Second session of the WIPO Conversation on IP & AI
Between 7 and 9 July the World Intellectual Property Organisation (WIPO) organised the second session of the Conversation on Intellectual Property and Artificial Intelligence. The first session was held last September. On its basis, WIPO published the Draft Issues Paper on Intellectual Property Policy and Artificial Intelligence on which the interested public then submitted comments. In May, WIPO issued the Revised Issues Paper on Intellectual Property Policy and Artificial Intelligence that has been the basis of the second meeting.
This 3-day event focused on different issues. The topic of the first day was IP protection for AI-generated and AI-assisted works and inventions and related topics. The second day analysed the questions of patentability, inventive step and disclosure. On the third day copyright exceptions, data rights and trade secrets were discussed. Each day, introductory presentations were followed by interventions of different stakeholders (from individuals, different organisations, such as Creative Commons and the international International Federation of Library Associations and Institutions (IFLA) to corporations, such as Google and IBM as well as representatives of member states, including the EU). The event was hosted by Mr. François Rivasseau, whereas Francis Gurry, the General Director of WIPO, have the introductory, final and summary speech. The video of the event is published here and the written interventions will bi available on WIPO’s website.
Dr. Maja Bogataj Jančič took part of the event as representative of Communia who fully supports the statement of Creative Commons given by Brigitte Vezina during the first and third day of the event.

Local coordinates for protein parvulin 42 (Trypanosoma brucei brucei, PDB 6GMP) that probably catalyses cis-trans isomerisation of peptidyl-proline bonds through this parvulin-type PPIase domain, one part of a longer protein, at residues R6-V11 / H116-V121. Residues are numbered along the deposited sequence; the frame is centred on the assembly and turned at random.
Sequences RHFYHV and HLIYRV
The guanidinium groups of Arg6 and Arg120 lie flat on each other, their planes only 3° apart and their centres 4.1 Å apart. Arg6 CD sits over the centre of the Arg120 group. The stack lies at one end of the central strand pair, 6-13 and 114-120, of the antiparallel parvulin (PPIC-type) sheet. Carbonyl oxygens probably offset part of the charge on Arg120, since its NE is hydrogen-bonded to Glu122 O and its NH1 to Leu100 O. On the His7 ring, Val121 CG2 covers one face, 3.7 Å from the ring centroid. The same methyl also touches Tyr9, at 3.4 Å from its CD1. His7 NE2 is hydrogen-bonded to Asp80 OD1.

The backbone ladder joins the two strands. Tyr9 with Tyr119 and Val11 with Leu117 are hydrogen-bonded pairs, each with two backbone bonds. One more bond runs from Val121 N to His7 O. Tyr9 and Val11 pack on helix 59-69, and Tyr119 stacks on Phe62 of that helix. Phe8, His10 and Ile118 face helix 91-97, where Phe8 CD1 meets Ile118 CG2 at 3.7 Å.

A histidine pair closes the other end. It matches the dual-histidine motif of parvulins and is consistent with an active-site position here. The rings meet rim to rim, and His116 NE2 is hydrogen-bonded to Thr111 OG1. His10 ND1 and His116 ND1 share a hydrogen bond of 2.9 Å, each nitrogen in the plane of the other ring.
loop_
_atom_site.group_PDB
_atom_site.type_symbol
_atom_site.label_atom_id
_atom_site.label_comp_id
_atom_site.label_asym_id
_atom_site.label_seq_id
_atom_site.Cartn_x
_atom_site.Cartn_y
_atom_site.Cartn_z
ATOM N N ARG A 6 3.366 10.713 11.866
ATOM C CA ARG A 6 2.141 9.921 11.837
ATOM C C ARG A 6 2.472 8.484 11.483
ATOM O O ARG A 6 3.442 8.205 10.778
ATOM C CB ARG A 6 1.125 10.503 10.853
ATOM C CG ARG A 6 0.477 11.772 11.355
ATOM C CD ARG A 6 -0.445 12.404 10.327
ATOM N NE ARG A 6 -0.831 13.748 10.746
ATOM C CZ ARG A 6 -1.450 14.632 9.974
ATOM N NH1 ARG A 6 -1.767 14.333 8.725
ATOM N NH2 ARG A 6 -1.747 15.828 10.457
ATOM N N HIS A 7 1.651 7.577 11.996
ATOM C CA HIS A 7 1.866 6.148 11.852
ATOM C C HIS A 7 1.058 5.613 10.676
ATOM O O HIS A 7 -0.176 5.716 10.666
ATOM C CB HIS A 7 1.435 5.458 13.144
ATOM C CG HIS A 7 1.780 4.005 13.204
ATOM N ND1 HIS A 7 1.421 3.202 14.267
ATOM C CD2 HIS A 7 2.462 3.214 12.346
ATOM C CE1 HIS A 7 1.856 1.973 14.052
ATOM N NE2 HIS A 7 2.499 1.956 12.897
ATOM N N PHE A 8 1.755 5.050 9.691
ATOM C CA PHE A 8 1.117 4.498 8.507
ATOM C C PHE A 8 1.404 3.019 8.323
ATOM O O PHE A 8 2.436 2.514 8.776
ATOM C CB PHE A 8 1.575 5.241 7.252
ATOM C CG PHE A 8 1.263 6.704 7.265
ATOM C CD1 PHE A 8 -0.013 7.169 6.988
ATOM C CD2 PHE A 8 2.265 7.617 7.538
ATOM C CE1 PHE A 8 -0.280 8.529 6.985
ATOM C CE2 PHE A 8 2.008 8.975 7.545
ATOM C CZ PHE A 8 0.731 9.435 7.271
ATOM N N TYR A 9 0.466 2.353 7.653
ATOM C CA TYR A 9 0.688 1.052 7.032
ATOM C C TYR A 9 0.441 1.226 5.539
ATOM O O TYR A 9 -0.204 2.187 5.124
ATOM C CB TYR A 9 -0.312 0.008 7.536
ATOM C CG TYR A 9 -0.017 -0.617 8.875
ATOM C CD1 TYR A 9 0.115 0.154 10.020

The French government has a new plan for Europe that could help the EU compete with the US tech giants: the digital commons.
The International Association of Library Associations and Institutions (IFLA), PAC Centre for digital preservation, hosted at the National Library of Poland is holding a series of 10 webinars on basic understanding of digitisation projects.
Communia, a non-governmental organisation that advocates for policies that expand the public domain and increase access to and reuse of culture and knowledge, issued twenty new copyright policy recommendations for the next decade.
The DSM Directive entered into force in June 2019 and the deadline for implementation expired on 7 June 2021. On 23 June 2021, the Commission launched multiple infringement procedures and sent letters of formal notice to Slovenia and 22 other Member States that had failed to notify it of the full transposition of the Directive. Slovenia remains among the 14 Member States against which the Commission is continuing the infringement procedure. On 19 May 2022, the Commission sent reasoned opinions to Belgium, Bulgaria, Cyprus, Denmark, Greece, France, Latvia, Poland, Portugal, Slovenia, Slovakia, Finland and Sweden.